Compare any two graphics cards:
GeForce GT 220 GDDR3 vs Radeon HD 5570
IntroThe GeForce GT 220 GDDR3 comes with a GPU core speed of 625 MHz, and the 512 MB of GDDR3 RAM is set to run at 1012 MHz through a 128-bit bus. It also is comprised of 48 Stream Processors, 16 TAUs, and 8 Raster Operation Units.
Compare those specifications to the Radeon HD 5570, which makes use of a 40 nm design. AMD has set the core frequency at 650 MHz. The DDR3 memory runs at a frequency of 900 MHz on this specific card. It features 400(80x5) SPUs as well as 20 TAUs and 8 Rasterization Operator Units.
(No game benchmarks for this combination yet.)
Power Usage and Theoretical Benchmarks
Power Consumption (Max TDP)
Theoretically, the GeForce GT 220 GDDR3 should perform a little bit faster than the Radeon HD 5570 in general. (explain)
Texel RateThe Radeon HD 5570 should be much (more or less 30%) faster with regards to AF than the GeForce GT 220 GDDR3. (explain)
Pixel RateIf running with lots of anti-aliasing is important to you, then the Radeon HD 5570 is the winner, though only just barely. (explain)
Please note that the above 'benchmarks' are all just theoretical - the results were calculated based on the card's specifications, and real-world performance may (and probably will) vary at least a bit.
Please note that the price comparisons are based on search keywords - sometimes it might show cards with very similar names that are not exactly the same as the one chosen in the comparison. We do try to filter out the wrong results as best we can, though.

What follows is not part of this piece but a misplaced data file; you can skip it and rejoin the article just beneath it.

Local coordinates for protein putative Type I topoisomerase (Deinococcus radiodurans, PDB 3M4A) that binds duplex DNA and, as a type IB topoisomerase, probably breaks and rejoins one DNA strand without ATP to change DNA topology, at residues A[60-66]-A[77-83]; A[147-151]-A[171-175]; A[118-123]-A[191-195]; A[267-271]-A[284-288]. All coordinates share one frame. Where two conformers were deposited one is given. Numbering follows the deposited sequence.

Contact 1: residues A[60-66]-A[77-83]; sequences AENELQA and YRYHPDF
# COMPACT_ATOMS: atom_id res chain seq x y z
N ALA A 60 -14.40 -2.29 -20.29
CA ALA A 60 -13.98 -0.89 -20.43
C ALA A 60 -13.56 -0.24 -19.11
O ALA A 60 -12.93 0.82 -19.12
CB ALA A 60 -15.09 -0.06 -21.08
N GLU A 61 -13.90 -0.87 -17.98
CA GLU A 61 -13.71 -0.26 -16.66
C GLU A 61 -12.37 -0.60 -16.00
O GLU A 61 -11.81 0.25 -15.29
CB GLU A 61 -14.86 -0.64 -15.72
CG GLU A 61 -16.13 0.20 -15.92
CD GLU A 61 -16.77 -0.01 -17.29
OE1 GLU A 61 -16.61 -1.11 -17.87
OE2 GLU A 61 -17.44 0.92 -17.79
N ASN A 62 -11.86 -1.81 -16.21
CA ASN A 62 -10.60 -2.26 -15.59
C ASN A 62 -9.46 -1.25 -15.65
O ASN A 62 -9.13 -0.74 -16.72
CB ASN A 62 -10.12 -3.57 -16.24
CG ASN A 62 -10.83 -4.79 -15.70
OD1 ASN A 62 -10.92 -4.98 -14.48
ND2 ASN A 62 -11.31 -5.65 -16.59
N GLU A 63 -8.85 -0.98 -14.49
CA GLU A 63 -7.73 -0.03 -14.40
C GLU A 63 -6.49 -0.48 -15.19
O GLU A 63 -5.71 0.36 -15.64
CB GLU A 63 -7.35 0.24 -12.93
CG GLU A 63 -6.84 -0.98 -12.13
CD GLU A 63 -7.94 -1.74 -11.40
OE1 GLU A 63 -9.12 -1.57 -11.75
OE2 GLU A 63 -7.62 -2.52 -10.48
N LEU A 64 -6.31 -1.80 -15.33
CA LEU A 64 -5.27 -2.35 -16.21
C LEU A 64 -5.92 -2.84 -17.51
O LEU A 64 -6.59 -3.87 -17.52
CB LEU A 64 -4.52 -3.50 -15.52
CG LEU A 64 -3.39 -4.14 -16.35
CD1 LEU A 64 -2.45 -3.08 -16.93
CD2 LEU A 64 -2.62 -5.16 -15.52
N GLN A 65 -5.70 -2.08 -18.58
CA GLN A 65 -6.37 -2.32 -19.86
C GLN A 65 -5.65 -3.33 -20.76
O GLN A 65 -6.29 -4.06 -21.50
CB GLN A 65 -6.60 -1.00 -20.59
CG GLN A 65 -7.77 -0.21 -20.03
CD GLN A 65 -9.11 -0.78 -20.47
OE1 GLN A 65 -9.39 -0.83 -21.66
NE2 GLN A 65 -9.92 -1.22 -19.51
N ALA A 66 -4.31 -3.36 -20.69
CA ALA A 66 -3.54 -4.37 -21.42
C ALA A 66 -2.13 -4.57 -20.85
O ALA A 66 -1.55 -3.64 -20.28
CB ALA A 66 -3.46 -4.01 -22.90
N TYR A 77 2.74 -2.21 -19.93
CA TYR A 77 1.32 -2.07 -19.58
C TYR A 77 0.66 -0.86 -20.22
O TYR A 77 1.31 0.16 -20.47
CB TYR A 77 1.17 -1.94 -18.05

Memory Bandwidth: Memory bandwidth is the largest amount of information (counted in megabytes per second) that can be transported past the external memory interface in a second. It's worked out by multiplying the card's interface width by the speed of its memory. If it uses DDR RAM, the result should be multiplied by 2 again. If DDR5, multiply by ANOTHER 2x. The better the card's memory bandwidth, the faster the card will be in general. It especially helps with anti-aliasing, HDR and high resolutions.
Texel Rate: Texel rate is the maximum texture map elements (texels) that are applied in one second. This figure is calculated by multiplying the total texture units of the card by the core clock speed of the chip. The higher this number, the better the video card will be at texture filtering (anisotropic filtering - AF). It is measured in millions of texels in one second.
Pixel Rate: Pixel rate is the maximum amount of pixels the graphics card can possibly record to its local memory per second - measured in millions of pixels per second. The number is worked out by multiplying the number of ROPs by the clock speed of the card. ROPs (Raster Operations Pipelines - sometimes also referred to as Render Output Units) are responsible for filling the screen with pixels (the image). The actual pixel fill rate is also dependant on many other factors, especially the memory bandwidth - the lower the bandwidth is, the lower the ability to get to the max fill rate.